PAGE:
From a reimagined farmhouse to a mountain getaway bordering a national forest, here’s a peek inside four residences that celebrate the West.
[Cedar Creek, Texas]
With the help of a Dallas-based interior designer and architect and a local builder, a couple rebuilds its cedar creek lake house and freshens it up with custom furnishings and artisan accents.
The decision for Robert and Sharon Van Cleave to reconceive an original log cabin at Wavy V Ranch on Cedar Creek Lake they’d owned for 10 years arose from one need: more space. “It became more and more popular for family and events such as engagements, weddings, reunions, and we realized we needed more space, especially bathrooms!” says Robert, a recently retired building company chairman and CEO. The couple enlisted architect Robbie Fusch, interior designer Jason Lenox, landscape architect LandVisions, and local Cedar Creek builder Bill Ackley. “We just decided to start from scratch, but in keeping with and honoring the log cabin, outdoors feel, and metal roofing that we loved. The design concept was to create maximum comfortable sleeping and bathroom facilities, with additional flexible sleeping spaces. We also wanted the home to feel comfortable and intimate when it was used by just a few. And we wanted all four levels easily accessible by all, especially our senior family members, so we incorporated the four-level elevator into a stone ‘chimney.’ We also loved the idea of reclaiming and re-milling old lumber for the walls and floors, again honoring some of the past, and creating wonderful character.”
For the new 14,400-square-foot stone-and-cedar home with a galvanized metal roof, Lenox, owner of Dallas design boutiques Antéks Home Furnishings & Antéks Curated, created custom pieces throughout and layered the large, open spaces with leathers, natural woods, and statement pieces such as elk antler chandeliers (measuring 7 feet in diameter) made by local artist Terry Wilson, a collection of waterfowl and shorebird decoys painted and carved by artist R.D. Wilson, an iron fireplace screen handcrafted by local artist Tom Winkelvoss, outdoor furniture by Old Hickory, and a photograph by Laura Wilson mounted on a lift that conceals a 65-inch television screen when not in use.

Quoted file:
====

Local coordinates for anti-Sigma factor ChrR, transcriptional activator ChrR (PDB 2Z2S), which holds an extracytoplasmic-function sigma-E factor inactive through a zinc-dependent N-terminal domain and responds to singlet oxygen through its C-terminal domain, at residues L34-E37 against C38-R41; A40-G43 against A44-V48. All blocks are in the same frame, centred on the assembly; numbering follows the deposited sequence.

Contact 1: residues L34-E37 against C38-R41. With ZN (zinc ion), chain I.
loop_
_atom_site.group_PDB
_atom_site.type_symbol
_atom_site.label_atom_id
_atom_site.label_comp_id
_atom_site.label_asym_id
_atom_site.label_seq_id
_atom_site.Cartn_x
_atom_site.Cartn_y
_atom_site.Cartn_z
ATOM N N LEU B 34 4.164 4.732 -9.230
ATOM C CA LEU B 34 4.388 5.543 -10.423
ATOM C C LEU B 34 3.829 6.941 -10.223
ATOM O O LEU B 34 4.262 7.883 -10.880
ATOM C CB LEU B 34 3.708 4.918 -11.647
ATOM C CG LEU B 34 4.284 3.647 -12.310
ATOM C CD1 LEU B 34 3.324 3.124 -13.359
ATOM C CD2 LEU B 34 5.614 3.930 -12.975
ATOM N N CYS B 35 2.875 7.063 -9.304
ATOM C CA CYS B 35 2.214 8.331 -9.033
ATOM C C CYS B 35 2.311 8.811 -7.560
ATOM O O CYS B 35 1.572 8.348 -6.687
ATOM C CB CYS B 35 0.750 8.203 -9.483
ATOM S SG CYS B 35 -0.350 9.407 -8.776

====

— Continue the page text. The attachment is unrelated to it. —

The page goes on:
“They wanted a home that was very livable and comfortable,” says Lenox, who also helped the couple design the original cabin. “It’s a really special setting, and it’s so beautiful. We think that the design we created really lends itself to family living, and it feels like it’s been put together slowly. We picked custom pieces, and we really feel like what we’ve pulled together looks like it’s been there a long time and that rooms have some level of timelessness.”
“I love the blend between the rustic feel of a ranch house and the outdoor feel of the lake and land coupled with the sophistication and interest of the different stones and tiles throughout the baths, bars, and kitchen — all personally selected by Sharon,” Robert adds. “Our favorite aspect of the design was the blend of scale and sophistication with the intimacy and warmth of materials and space. It serves the two of us wonderfully for an intimate weekend together as well as accommodating 30 sleepover guests for a weekend reunion, not to mention Thanksgiving, Christmas, and holidays.”